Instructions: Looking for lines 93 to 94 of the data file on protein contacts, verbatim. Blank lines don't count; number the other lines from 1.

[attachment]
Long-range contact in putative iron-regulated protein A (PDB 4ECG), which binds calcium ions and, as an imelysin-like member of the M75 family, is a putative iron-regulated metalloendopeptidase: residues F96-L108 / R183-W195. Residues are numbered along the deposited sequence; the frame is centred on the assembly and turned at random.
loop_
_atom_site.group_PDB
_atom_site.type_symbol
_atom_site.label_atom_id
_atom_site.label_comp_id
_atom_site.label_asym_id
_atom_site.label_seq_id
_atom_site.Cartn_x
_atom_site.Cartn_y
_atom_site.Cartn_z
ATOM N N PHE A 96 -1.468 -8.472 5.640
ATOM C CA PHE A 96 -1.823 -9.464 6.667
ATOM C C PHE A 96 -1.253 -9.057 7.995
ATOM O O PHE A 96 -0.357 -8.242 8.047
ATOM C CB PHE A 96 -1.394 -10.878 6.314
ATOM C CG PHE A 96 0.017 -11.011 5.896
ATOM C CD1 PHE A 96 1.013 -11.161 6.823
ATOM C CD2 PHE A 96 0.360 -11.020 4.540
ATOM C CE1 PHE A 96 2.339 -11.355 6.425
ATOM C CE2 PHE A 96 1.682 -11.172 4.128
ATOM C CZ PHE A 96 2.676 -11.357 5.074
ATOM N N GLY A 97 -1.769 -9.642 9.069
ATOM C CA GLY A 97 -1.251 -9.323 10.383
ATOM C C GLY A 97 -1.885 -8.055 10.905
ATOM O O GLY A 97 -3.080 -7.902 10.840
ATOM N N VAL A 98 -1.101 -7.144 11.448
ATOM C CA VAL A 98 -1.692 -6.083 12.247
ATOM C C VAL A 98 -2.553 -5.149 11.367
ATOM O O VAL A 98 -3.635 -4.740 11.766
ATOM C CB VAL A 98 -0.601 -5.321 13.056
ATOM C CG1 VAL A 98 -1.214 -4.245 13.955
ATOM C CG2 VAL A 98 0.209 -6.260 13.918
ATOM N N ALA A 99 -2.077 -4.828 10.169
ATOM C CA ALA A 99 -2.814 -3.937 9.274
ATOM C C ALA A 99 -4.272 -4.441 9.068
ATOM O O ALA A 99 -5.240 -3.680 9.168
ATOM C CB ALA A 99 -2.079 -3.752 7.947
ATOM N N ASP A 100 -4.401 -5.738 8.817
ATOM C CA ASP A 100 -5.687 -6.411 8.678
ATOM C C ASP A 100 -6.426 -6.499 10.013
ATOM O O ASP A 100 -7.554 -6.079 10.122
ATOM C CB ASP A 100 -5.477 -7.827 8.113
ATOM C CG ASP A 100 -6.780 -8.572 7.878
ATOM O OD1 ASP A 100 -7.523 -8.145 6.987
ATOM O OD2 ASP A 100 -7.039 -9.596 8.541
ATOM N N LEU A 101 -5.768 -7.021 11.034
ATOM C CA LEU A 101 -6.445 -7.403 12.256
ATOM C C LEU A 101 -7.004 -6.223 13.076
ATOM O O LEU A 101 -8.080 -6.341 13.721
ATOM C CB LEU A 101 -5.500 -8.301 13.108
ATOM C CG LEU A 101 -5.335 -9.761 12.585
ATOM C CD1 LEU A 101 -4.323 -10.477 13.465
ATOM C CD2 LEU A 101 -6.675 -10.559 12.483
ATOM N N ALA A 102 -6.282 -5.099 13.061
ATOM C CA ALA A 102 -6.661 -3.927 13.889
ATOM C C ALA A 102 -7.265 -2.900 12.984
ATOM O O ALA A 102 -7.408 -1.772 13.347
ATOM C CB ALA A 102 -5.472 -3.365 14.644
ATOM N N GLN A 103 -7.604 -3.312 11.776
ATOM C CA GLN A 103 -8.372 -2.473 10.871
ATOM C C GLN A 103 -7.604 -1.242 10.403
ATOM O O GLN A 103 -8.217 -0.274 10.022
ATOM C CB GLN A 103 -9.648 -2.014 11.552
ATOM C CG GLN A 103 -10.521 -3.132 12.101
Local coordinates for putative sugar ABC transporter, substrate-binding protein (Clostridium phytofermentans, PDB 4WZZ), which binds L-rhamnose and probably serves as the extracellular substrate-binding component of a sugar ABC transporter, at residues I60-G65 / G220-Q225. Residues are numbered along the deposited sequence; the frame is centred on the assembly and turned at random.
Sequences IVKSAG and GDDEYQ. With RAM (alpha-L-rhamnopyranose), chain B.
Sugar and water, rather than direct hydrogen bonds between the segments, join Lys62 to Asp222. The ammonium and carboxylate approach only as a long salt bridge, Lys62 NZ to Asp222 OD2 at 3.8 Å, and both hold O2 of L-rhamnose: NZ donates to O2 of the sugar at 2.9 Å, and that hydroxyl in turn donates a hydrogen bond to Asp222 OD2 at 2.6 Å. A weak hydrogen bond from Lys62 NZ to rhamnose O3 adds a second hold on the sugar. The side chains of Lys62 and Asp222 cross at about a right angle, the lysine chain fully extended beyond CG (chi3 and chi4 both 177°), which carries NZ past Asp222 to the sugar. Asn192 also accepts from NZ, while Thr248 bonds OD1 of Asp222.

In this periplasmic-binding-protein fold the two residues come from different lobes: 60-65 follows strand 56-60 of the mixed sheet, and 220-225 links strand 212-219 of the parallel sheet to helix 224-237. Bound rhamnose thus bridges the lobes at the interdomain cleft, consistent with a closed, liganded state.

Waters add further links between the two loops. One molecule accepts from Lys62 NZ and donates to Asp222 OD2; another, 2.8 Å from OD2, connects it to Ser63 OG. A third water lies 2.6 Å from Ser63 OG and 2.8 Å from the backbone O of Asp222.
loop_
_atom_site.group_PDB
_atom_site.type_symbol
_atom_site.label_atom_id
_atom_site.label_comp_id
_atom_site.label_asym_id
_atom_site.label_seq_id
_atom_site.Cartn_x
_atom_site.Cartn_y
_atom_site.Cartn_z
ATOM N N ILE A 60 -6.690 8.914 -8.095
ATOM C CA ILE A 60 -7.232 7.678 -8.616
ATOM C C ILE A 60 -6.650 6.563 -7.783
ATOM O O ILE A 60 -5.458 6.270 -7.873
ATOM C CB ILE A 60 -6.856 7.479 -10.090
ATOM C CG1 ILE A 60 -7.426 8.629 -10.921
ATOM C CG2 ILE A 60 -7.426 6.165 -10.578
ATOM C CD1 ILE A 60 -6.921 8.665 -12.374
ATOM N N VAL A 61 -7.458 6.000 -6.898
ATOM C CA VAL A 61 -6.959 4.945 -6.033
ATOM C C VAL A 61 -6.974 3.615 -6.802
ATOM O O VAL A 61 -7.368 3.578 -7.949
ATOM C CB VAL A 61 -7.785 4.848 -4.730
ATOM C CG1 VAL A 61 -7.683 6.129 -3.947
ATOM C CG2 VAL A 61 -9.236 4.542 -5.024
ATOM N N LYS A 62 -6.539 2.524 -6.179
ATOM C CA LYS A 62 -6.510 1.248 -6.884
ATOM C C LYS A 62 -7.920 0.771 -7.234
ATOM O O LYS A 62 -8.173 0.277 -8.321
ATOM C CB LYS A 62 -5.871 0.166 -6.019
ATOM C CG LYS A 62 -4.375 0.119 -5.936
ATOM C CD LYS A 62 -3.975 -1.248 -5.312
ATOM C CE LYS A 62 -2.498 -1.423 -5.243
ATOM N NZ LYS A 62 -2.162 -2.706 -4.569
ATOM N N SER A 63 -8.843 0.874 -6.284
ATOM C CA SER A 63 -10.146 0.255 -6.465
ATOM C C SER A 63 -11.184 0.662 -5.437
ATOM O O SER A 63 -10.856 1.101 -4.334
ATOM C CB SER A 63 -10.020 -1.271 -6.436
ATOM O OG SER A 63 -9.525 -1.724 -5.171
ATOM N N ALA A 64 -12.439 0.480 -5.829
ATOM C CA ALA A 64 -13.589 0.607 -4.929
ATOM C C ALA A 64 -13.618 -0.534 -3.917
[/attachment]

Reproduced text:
ATOM C CB VAL A 61 -7.785 4.848 -4.730
ATOM C CG1 VAL A 61 -7.683 6.129 -3.947